Brazilian free-tailed bats (Tadarida brasiliensis) are one of the most widely distributed bat species in the Americas, often engaging in rapid, long-distance dispersals. Here, we document that, since ca. 2007, these bats have expanded their range into western North Carolina, eastern Tennessee, and Virginia. Reports from wildlife control professionals, wildlife rehabilitators, regional submissions of bats for rabies testing, acoustic monitoring, and the presence of T. brasiliensis in buildings and bat houses indicate that these bats are now established in year-round colonies in areas previously thought outside their range limits. The geographic distributions of many organisms are currently shifting to higher latitudes in response to changing climate. We hypothesize that a coldtolerant thermal physiology that allows these largely tropical bats to enter extended torpor contributes to the ability of T. brasiliensis to establish populations in formerly cooler regions, and propose that their rapid northward expansion is facilitated by climate change and their tendency to explore new habitats and use a wide diversity of roost sites. Because of their abundance and use of man-made structures, we anticipate that the range expansion of T. brasiliensis will have implications for public health, ecosystem services, and bat conservation.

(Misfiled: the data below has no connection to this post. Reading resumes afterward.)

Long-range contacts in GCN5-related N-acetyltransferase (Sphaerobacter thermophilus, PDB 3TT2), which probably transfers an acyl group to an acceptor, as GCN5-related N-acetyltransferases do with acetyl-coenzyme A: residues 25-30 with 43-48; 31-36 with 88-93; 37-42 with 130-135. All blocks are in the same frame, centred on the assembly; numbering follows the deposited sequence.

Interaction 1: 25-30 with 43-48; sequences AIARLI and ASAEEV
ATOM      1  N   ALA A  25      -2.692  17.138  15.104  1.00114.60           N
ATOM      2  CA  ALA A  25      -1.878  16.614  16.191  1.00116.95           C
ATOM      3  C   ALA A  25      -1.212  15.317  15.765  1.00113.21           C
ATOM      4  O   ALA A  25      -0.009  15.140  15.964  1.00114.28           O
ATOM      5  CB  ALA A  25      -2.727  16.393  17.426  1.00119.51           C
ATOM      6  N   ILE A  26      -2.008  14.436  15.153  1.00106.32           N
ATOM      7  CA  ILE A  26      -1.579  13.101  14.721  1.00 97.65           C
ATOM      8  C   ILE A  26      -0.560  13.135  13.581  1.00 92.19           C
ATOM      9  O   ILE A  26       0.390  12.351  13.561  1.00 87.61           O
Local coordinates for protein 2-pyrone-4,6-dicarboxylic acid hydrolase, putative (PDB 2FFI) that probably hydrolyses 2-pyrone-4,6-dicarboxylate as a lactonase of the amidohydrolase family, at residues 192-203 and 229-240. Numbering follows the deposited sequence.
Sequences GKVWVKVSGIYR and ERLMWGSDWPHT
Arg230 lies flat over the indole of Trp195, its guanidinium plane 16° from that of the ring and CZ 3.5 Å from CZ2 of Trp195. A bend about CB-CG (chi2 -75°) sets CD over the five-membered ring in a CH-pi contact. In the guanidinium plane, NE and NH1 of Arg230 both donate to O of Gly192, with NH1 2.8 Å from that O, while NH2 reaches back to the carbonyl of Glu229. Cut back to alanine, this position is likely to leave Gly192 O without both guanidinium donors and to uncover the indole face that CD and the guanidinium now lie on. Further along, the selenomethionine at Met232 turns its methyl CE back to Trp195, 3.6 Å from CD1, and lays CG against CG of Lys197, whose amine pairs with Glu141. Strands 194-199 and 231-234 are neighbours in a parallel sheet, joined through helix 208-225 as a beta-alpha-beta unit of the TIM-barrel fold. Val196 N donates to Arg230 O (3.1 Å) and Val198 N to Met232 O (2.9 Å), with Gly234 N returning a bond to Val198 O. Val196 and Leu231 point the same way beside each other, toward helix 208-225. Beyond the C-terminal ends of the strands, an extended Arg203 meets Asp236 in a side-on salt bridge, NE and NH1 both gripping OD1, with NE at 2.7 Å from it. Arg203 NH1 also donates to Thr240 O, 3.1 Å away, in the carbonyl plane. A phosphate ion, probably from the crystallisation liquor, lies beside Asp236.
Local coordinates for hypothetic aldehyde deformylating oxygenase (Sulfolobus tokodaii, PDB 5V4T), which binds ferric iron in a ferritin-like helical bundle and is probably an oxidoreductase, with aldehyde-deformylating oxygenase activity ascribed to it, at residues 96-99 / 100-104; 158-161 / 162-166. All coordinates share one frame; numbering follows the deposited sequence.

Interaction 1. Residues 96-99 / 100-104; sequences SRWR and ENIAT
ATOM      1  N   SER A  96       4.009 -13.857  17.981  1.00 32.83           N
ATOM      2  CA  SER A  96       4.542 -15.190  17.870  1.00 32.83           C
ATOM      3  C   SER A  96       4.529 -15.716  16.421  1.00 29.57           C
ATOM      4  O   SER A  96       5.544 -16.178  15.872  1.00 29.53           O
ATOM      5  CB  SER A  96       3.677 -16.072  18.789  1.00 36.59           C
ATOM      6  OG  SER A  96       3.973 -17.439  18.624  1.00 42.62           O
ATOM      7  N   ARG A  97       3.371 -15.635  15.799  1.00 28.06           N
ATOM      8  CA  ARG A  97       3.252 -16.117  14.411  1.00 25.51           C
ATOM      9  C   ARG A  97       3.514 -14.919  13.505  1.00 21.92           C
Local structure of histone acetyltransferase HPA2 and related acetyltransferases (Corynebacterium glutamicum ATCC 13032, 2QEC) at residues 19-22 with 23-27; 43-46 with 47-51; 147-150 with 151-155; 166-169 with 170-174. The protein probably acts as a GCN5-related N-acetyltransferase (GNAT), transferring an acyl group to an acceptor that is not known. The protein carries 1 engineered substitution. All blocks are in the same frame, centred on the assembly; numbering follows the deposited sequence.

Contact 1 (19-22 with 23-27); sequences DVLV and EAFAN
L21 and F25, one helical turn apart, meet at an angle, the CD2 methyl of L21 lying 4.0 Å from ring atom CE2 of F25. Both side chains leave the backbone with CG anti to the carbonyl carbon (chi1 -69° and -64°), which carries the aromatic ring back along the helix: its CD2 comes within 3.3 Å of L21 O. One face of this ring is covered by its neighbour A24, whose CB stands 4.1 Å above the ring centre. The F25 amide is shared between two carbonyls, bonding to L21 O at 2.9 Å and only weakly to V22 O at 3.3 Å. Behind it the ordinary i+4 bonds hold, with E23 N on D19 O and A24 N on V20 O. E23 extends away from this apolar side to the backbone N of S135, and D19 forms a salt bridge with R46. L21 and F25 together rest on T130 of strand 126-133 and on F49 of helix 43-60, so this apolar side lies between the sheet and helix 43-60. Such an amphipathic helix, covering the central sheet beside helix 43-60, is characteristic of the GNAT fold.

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Vol. 99 • No. 2